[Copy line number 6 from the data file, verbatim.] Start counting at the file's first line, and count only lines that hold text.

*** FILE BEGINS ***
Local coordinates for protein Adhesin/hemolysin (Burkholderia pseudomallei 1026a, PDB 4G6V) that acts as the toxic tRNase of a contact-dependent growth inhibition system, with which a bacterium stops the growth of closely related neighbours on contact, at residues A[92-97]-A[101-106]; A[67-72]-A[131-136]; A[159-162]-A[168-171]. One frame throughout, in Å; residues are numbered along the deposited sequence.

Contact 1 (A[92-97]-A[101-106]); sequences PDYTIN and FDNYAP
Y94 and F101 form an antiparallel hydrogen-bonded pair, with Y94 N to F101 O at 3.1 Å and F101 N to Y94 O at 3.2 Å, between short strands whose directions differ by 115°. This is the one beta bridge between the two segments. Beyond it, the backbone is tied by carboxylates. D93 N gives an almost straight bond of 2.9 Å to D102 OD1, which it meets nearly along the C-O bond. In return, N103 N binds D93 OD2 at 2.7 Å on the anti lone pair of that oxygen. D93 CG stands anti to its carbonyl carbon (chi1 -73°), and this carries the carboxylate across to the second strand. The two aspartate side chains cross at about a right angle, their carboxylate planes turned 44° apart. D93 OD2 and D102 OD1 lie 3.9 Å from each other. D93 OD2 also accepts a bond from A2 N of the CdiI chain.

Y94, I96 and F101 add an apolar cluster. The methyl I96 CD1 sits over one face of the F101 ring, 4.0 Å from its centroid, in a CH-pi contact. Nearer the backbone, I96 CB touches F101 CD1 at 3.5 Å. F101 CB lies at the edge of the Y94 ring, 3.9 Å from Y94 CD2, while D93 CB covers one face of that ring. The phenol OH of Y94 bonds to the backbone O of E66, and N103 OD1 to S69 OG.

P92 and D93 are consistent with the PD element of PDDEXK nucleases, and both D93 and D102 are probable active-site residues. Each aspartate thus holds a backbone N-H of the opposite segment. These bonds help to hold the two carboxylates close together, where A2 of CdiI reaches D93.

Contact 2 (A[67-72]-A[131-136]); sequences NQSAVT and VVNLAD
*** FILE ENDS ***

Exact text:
Contact 2 (A[67-72]-A[131-136]); sequences NQSAVT and VVNLAD